Massive Explosion From Strike On Government Building In Kharkiv Could Be A Preview Of What’s To Come (Updated)
Bombarding dense urban areas looks to be a tactic Russia is introducing on a grander scale to its invasion of Ukraine.
Russia's invasion of Ukraine is now in its sixth day and it appears to be taking a very dark turn. After being repulsed on multiple fronts by the Ukrainian Army, the Russian military appears to have moved to attacking highly urban areas with artillery barrages. At the same time, a massive convoy is creeping towards Kyiv from the north in what can only be assumed to be preparations for an all-out assault on the capital. You can get up to speed by checking out our prior rolling coverage of this conflict here.
Now let's get to the most recent developments.
We have finished our updates to this story, but you can find our continuing rolling coverage of Russia's invasion of Ukraine here.
UPDATED: 10:30 AM EST—
As fears of a possible renewed Russian offensive against Kyiv continue to grow, Russian state news agency TASS reports that the Russian Ministry of Defense has warned residents of the Ukrainian capital to leave their homes, before it strikes targets there. The Russian Ministry of Defense has said it plans to conduct “high-precision strikes” against the “Security Service of Ukraine (SBU) and the 72nd Center for Information and Psychological Operations (PSO)“ in Kyiv. “We urge Ukrainian citizens involved by Ukrainian nationalists in provocations against Russia, as well as Kyiv residents living near relay stations, to leave their homes,” the ministry has said.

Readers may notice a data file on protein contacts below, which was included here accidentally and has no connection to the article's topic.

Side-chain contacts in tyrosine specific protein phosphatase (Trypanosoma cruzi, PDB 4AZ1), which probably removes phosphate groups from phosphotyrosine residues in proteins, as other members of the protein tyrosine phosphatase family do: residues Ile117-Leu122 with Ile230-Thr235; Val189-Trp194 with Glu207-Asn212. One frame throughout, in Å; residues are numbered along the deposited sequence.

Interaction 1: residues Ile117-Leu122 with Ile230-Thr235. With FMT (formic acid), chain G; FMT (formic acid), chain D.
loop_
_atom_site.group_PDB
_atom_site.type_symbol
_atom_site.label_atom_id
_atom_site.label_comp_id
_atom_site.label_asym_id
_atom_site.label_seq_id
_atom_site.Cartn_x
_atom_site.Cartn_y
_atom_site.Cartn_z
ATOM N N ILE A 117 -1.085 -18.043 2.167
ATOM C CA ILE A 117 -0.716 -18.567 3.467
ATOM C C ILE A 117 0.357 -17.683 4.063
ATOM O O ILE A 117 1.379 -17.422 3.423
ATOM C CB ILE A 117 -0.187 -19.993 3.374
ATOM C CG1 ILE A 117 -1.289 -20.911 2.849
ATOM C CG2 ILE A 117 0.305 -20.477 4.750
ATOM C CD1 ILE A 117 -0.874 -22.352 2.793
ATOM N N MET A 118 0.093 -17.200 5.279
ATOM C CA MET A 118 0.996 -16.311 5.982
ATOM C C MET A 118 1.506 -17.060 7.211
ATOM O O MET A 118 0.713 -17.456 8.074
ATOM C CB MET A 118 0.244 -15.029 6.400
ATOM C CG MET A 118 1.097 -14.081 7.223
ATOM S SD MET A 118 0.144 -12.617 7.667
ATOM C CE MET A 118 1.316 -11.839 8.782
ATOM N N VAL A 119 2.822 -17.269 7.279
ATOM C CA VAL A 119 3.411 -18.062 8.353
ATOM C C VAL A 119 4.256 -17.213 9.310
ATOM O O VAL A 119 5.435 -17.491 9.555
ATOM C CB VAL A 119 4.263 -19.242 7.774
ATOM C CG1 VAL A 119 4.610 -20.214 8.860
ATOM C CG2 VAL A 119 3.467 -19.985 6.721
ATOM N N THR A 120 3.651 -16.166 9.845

Recent videos from the city suggest that Russian forces may already have begun this latest series of attacks, apparently targeting the 1,200-foot Soviet-era TV tower in the city:
UPDATED: 8:00 AM EST—
There have been reports that the Russian airbase at Taganrog has come under attack from Ukrainian forces. Details at this stage are limited but, if true, this would mark an impressive effort by Kyiv's forces to strike beyond their borders. Taganrog is a port city in Rostov Oblast, on the Sea of Azov. Although less than 40 miles from the Russian border, this would represent one of the very few successful counterattacks by Ukraine directed against Russian territory. There were previous reports of a Ukrainian attack on Millerovo Air Base in Russia on the first day of fighting, February 24, but this has not been confirmed by either Russian or Ukrainian officials.
Videos and photos appear to show a Russian Il-76 Candid transport aircraft burning on the ground at Taganrog Air Base, which is home to the 708th Military Transport Aviation Regiment, as well as the Beriev company.
UPDATED: 6:00 AM EST—